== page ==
Top 3 Experiences
1 Stroll Old Havana
A culture rich with Historic Treasures
Old Havana, a UNESCO world heritage site, oozes the charm of days gone by. Elegant Neoclassical and Baroque buildings border cobbled squares and narrow streets, and many have been carefully restored to their former beauty. Highlights include the magnificent Catedral de San Cristobal a celebration of the Cuban Baroque style; the stout Castillo de la Real Fuerza, an impressive military fortress; and the popular public squares of Plaza Vieja and Plaza de Armas. The latter is home to the splendid Palacio de los Capitanes, home to the Museo de la Ciudad and a delightful leafy courtyard. After soaking up all the history of this captivating quarter, visitors should climb the 35-meter tower of the camera obscurafor a breathtaking overview of these well-aged jewels. Finally, head to La Bodeguita del Medio, a former Hemingway hangout, to refuel on succulent seafood and ice-cold drinks.
Village created by the artist known as the “Picasso of the Caribbean”
Decorating a small village on the outskirts of Havana, Fusterlandia is a complex of three-dimensional neighborhood art and a rhapsody of color and creativity. Local painter and sculptor, José Fuster created this kaleidoscopic display of mosaics, sculptures, and paintings throughout the neighborhood to represent his life and art. Affectionately known as the “Picasso of the Caribbean,” Fuster even decorated neighbors’ homes and bus shelters. Stroll through the streets to see the vibrant creations popping out of houses and public areas, then visit Fuster’s home studio, and see where he creates this multi-hued feast for the eyes. Lovers of art and whimsy will enjoy this quirky side trip.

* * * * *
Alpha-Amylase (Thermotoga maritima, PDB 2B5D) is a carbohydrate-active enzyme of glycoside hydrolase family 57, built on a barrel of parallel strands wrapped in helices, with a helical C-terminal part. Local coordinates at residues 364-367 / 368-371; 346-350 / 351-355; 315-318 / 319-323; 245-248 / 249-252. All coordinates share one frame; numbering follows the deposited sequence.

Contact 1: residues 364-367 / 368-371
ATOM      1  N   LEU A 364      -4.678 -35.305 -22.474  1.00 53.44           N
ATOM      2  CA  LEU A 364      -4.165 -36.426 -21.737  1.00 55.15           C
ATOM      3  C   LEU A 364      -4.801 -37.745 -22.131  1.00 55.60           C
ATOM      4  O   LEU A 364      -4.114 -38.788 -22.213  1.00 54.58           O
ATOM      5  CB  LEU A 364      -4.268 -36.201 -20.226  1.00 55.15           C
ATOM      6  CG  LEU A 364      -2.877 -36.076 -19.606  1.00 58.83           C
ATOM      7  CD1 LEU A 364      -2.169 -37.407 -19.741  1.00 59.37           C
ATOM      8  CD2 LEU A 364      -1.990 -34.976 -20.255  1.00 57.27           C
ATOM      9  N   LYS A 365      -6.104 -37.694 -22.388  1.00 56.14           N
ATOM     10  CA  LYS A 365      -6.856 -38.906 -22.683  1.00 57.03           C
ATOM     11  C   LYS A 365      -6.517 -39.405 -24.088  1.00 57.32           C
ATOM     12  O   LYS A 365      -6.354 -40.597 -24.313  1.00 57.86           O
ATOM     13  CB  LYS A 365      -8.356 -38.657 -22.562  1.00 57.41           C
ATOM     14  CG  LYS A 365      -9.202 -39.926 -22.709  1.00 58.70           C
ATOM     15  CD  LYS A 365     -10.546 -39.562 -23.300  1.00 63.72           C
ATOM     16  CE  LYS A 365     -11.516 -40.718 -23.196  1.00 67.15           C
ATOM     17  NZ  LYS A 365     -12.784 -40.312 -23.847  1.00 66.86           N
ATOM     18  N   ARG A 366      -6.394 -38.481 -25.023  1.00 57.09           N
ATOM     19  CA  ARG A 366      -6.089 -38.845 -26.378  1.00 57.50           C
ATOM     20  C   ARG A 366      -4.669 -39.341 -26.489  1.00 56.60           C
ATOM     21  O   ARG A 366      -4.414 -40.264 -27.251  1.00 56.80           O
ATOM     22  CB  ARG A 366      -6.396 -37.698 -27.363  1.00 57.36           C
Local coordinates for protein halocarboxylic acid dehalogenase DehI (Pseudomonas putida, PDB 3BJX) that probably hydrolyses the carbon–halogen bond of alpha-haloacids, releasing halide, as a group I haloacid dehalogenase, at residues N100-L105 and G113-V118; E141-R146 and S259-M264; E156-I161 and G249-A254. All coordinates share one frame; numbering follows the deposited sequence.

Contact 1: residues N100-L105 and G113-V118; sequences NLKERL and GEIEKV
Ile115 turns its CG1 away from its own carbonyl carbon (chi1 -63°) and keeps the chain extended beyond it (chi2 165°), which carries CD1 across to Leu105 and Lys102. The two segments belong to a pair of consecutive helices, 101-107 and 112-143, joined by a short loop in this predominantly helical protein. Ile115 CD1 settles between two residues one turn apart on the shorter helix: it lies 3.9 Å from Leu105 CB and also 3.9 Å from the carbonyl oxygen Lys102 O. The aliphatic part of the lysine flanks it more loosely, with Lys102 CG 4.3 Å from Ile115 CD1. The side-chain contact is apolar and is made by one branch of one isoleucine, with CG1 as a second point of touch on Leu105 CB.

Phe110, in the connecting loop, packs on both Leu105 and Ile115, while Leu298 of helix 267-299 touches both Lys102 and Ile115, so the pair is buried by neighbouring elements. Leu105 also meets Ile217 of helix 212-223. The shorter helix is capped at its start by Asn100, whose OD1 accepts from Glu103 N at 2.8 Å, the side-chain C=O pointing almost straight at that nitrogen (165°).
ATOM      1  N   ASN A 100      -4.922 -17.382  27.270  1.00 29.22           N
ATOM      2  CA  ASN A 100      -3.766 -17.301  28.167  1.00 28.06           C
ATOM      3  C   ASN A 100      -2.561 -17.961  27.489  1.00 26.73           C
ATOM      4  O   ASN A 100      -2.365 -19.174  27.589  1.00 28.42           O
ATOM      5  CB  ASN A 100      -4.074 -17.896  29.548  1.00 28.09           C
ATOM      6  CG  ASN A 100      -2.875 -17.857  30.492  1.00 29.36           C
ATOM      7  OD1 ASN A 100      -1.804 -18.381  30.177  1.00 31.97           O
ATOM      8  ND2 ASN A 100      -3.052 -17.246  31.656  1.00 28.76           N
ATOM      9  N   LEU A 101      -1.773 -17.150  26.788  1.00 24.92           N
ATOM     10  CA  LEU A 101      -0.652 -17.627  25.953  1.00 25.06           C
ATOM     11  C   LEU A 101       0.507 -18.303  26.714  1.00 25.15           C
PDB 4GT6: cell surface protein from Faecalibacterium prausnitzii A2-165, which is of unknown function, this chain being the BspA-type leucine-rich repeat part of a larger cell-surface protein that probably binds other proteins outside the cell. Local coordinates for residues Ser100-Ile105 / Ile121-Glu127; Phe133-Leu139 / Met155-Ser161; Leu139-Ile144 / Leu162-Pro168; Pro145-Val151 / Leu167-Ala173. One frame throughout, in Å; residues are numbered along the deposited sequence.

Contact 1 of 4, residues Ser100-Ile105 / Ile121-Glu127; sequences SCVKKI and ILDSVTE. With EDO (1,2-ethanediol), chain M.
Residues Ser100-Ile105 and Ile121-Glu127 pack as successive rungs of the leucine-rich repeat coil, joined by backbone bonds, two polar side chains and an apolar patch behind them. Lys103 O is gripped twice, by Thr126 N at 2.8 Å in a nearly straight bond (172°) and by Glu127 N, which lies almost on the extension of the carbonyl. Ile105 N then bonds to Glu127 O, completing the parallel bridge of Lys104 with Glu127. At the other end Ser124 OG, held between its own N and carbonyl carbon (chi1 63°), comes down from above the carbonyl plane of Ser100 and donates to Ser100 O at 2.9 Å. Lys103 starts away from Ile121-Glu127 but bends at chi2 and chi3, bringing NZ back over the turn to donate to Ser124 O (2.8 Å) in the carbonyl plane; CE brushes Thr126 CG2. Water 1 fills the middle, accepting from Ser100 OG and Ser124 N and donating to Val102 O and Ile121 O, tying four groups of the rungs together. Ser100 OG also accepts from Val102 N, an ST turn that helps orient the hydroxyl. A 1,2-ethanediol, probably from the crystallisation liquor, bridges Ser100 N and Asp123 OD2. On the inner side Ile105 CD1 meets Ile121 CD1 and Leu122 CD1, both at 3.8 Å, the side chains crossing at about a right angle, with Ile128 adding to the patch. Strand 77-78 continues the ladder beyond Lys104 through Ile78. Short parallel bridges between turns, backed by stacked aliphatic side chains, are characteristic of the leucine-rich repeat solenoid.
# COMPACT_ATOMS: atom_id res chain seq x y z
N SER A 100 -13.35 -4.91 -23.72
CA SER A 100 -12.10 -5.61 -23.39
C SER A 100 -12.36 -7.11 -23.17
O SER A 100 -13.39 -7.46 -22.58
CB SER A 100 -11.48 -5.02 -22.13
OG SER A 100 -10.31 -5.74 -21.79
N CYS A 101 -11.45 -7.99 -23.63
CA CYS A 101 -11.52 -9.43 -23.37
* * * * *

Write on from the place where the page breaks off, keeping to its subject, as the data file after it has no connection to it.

3 Castillo de los Tres Reyes del Morro
A lighthouse with a view!
Castillo de los Tres Reyes del Morro, also known as El Morro, stands proudly at the entrance of the Bay of Havana in the Parque Historico Militar. El Morro was built in the late 16th century and early 17th century to guard against the constant threat of pirate attacks. It was designed by Italian engineer, Giovanni Battista Antonelli and looks much the same as it did in the 17th century. One of the main changes to the fort is the lighthouse. It was rebuilt several times and then finally replaced in the middle of the 19th century with a new lighthouse constructed of solid stone. Today, its original lamp still shines, and the fort is open to visitors who can enjoy beautiful views over the ocean and the city of Havana from its upper reaches.